Friday, October 16, 2009

Dealing with Foreclosure in Oregon, Part 8

Dealing with Foreclosure in Oregon
(c) 2009 Benjamin D. Knaupp
Attorney at Law
Admitted in Oregon since 1997

#8. How do the debts of a spouse or ex-spouse affect me?
Many people do not understand how the law treats debts of a spouse. Usually, you are not liable for the debts of your spouse or partner, although some exceptions exist. There are also many questions about debts when a divorce or a separation has occurred or is pending. Often people involved in a divorce fail to get proper legal guidance and financial damage becomes permanent. There are also increasing numbers of persons cohabiting and sharing a residence as domestic partners. While a new law in Oregon governs registered same-sex domestic partnerships (basically giving them the same rights as a heterosexual married couple), the law concerning heterosexual domestic partners is based on a body of case law in Oregon that is complex and unknown even to most attorneys. According to the decisions in these cases, unless one partner successfully sues the other partner for a judicial determination of the assets and liabilities of the couple, only the person who signed the promissory note is liable for the debt on a home, even though both people in the relationship lived in the home.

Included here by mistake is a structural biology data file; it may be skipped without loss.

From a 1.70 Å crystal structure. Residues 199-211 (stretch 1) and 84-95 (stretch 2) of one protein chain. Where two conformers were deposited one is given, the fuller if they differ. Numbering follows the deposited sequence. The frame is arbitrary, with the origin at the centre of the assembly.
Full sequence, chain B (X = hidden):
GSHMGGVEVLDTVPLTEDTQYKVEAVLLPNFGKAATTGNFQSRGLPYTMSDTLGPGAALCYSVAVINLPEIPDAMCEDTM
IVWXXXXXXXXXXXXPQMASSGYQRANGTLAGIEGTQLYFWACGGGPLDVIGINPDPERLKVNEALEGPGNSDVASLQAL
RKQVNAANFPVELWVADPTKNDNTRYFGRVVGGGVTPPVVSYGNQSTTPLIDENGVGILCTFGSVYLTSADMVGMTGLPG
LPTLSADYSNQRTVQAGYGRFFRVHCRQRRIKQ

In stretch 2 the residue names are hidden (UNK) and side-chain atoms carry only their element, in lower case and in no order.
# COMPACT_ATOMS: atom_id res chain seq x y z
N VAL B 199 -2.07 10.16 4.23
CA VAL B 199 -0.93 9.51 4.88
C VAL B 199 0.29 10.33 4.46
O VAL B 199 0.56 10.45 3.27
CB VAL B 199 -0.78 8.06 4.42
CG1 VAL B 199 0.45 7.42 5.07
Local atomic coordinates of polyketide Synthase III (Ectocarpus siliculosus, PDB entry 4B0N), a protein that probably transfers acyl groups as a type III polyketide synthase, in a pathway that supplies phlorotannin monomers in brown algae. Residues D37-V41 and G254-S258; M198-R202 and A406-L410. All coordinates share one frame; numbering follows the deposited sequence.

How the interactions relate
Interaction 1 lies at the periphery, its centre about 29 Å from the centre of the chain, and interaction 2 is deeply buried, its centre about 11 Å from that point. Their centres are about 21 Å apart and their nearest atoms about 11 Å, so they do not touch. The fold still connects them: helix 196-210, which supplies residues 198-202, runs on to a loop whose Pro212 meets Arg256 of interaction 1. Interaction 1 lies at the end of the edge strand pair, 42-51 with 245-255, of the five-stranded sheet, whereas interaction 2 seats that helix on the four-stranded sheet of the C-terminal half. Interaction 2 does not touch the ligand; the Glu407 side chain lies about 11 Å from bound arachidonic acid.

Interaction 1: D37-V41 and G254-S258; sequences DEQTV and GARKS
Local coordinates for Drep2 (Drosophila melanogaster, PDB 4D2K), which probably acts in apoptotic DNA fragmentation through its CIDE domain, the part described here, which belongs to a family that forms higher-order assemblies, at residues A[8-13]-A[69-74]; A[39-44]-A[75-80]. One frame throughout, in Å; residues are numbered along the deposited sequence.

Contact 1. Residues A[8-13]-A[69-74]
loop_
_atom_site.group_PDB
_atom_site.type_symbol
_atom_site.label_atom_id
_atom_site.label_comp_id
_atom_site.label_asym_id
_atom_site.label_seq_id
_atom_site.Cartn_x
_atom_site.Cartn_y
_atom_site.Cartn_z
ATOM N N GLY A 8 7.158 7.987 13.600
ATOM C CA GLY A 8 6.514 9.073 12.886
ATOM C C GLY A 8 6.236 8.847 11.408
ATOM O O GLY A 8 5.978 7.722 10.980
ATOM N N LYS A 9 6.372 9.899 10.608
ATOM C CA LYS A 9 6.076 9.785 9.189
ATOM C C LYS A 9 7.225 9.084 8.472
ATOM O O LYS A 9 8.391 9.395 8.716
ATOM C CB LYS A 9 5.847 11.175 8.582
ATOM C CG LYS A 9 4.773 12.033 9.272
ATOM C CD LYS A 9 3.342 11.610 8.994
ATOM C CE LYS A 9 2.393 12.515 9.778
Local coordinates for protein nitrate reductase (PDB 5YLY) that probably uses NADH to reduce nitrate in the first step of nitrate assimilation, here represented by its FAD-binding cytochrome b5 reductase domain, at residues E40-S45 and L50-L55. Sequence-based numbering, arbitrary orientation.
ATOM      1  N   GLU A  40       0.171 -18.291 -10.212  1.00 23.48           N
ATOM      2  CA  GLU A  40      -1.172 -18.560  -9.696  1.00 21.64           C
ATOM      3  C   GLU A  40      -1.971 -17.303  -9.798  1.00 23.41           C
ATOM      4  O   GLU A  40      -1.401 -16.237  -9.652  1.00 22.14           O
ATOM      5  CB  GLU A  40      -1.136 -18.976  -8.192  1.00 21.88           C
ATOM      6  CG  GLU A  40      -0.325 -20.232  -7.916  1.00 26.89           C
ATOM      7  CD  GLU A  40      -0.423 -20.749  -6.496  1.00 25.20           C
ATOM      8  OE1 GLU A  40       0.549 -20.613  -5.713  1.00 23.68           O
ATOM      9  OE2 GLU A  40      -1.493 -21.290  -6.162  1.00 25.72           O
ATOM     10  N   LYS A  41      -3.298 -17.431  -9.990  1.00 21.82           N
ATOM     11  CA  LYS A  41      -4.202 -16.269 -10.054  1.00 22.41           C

Without the help of a knowledgeable attorney to understand the legal issues involved, you could be left holding property with no equity and all the debt, while your ex-spouse has all the assets. If you are heading toward foreclosure, and are divorced or in the process of getting a divorce, you need to get proper legal advice about you debts from a lawyer that is trained in bankruptcy, real estate finance, and debt matters.

This ends my series on the 8 important questions to know when you're facing foreclosure. Next, I will post regular updates on some of the legal issues I am seeing unfold in the Portland market in real cases (confidentiality protected of course). If you have a friend in danger of losing a home to foreclosure, direct them to watch my video explaining the 8 foreclosure questions in brief. If you live in Beaverton, Hillsboro, or Portland Oregon, give me a call with your questions or comments, or post a comment to this blog.

1 comment:

  1. Mr. Knaupp,

    Great foreclosure information. You cleared up a lot of gray areas for me in the foreclosure process. I have a question that I can not seem to find a clear answer for;

    I understand that if a 1st (first) position lien holder forecloses it wipes out all other subordinate liens but, what happens if a 2nd (second) position mortgage foreclose? How are the proceeds of the sale handled? Who gets paid in what order? And, if no body bids at the auction does the 2nd position lien holder take the property and assume the first position debt?

    ORS 86.765 is the closest statute I could find that addresses this question but, it does not specify which trust deed position should be paid first only that the, (2) "obligation secured by the trust deed" is to be paid, I'm assuming this refers to the forclosing lien holder, and then, (3) "all persons having recorded liens subsequent to the interest of the trustee in the trust deed as their interests may appear in the order of their priority." This sounds like the 2nd would get paid then the 3rd, 4th and so on because they are subsequent to the 2nd. Then the 1st must stay with the property?


    William Devenport

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